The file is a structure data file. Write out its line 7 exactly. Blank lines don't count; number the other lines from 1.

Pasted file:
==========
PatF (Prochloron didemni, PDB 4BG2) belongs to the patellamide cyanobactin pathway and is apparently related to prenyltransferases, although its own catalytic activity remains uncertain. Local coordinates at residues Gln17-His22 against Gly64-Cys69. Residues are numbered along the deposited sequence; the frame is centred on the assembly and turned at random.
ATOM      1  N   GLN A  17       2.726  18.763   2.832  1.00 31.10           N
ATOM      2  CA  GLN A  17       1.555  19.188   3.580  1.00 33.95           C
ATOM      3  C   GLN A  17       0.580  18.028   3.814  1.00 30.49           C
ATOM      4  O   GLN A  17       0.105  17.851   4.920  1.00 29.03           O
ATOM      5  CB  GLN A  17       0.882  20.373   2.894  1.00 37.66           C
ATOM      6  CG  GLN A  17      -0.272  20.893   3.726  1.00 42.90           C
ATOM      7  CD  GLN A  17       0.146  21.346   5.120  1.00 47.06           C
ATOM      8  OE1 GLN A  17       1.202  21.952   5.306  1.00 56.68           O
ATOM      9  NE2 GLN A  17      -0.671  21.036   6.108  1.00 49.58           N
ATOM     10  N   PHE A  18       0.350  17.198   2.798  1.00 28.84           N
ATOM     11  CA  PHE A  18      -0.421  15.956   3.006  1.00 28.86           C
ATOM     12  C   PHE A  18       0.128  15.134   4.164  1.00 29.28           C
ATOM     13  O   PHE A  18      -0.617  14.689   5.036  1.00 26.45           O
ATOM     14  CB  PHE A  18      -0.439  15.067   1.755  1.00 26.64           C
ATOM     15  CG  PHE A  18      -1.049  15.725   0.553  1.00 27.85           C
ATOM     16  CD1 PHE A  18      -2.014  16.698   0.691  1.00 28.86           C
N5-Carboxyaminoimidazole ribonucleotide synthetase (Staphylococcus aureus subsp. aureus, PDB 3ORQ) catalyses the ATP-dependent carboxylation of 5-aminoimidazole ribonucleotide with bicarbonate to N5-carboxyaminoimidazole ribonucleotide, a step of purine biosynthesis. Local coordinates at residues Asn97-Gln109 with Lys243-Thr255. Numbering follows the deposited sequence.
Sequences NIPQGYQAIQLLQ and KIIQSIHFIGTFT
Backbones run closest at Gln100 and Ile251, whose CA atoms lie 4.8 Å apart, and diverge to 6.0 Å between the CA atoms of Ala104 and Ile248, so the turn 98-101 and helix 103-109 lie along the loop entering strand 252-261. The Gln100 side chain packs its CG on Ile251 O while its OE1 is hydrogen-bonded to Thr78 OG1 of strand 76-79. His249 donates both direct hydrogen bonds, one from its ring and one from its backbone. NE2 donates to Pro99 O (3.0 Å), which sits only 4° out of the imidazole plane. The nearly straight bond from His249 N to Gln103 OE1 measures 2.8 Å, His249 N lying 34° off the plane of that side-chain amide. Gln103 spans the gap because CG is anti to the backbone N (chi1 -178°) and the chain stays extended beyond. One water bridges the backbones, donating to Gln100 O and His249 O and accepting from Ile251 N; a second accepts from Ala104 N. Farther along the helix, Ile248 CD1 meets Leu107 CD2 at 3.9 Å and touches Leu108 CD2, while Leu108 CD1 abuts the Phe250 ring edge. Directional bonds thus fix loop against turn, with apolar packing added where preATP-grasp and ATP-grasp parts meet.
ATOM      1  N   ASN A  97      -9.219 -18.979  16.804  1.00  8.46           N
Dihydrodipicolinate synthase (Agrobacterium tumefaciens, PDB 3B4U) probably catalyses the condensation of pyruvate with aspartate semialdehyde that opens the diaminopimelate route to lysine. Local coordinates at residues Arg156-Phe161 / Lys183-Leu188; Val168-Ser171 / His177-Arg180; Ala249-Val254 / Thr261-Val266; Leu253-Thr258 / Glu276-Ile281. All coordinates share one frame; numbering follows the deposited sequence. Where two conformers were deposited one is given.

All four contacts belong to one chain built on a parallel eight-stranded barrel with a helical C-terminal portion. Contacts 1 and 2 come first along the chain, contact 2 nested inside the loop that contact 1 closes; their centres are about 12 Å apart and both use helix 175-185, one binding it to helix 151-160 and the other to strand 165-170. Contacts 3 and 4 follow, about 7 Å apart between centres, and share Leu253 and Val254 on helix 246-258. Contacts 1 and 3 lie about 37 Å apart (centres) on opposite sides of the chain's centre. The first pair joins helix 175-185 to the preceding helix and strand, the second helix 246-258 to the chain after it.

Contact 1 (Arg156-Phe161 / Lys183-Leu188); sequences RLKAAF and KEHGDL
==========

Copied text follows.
ATOM      6  CG  GLN A  17      -0.272  20.893   3.726  1.00 42.90           C